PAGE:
Adam agreed that outsiders should be able to submit bugs, but such bugs might not necessarily become public right away if they’re security bugs. Allowing only Contributors to submit bugs would be setting the bar too high, but making it open to absolutely anyone might be setting the bar too low.
Jason agreed on the need for a filtering process but said that otherwise the system should be as open as possible, arguing that we especially need to encourage “here’s a bug, and here’s a fix” reports from newcomers.
Mark observed that the OpenJDK Community does not itself ship end-user binaries, and wondered whether this would cause confusion. If someone finds a bug in their JRE should they submit it to Red Hat, to Oracle, to IBM, or to OpenJDK? Mike argued that as a multi-vendor community we should want all bugs to come to OpenJDK. John explained that if IBM customers submit bugs to IBM that are really in OpenJDK then IBM would refile them in OpenJDK. Andrew said that in that kind of situation at Red Hat they generally ask the filer to resubmit the bug upstream.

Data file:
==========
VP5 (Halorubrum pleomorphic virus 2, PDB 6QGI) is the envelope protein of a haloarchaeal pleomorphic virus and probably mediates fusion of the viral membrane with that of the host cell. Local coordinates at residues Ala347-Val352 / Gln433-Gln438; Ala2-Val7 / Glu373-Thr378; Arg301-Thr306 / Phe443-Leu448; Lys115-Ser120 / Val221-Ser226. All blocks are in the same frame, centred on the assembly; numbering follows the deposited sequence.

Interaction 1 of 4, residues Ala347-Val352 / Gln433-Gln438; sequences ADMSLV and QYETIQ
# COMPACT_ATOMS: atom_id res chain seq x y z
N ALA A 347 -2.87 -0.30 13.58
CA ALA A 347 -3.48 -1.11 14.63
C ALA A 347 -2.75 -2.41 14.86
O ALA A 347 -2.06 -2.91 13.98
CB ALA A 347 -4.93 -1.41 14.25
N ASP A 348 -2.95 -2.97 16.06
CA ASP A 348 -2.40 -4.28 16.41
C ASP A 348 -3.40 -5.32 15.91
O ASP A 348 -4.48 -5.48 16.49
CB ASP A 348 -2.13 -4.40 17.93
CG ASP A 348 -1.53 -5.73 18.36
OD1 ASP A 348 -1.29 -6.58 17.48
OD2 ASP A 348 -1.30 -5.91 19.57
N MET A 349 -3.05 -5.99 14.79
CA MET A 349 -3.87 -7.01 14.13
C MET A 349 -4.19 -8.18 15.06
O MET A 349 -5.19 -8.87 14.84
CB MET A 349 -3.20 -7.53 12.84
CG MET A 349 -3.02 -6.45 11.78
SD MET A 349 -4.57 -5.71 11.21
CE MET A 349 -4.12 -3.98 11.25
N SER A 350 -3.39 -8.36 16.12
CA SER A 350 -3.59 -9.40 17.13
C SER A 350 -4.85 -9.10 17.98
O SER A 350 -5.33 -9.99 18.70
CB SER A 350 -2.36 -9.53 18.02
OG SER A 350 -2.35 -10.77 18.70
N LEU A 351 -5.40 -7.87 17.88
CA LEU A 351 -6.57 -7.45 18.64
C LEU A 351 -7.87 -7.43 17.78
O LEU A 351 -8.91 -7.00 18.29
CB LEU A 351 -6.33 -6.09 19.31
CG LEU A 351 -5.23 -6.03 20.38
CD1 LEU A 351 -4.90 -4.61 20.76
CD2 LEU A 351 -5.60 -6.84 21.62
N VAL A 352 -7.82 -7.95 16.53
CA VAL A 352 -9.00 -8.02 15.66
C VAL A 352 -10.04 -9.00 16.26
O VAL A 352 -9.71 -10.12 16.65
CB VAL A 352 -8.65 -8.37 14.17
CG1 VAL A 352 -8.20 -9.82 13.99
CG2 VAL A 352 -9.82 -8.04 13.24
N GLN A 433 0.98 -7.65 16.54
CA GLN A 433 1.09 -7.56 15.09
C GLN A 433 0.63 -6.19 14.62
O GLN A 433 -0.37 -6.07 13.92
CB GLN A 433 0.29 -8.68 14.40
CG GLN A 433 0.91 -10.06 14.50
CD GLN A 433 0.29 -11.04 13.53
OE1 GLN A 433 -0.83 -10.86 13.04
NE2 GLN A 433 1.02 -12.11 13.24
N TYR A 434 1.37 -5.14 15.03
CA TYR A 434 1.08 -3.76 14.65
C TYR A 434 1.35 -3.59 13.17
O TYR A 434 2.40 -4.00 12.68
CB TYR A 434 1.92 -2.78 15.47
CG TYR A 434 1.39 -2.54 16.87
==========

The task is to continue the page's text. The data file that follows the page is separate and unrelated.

Mike argued that it should be possible to submit a bug without having to sign the OCA. Mark replied that he knew of no legal requirement for the OCA in that case.
By the end of the discussion the general sense of the Board was that:
One shouldn’t have to be a Contributor in order to submit or update a bug;
It’s okay to require a new bug submitter to agree to a terms-of-use document and provide e-mail contact information; and
Some amount of filtering and triage to reduce spam and keep security bugs concealed is acceptable.
4. Summary of upcoming process work
This topic was, yet again, deferred to the next meeting due to time constraints.
At this point the Board adjourned.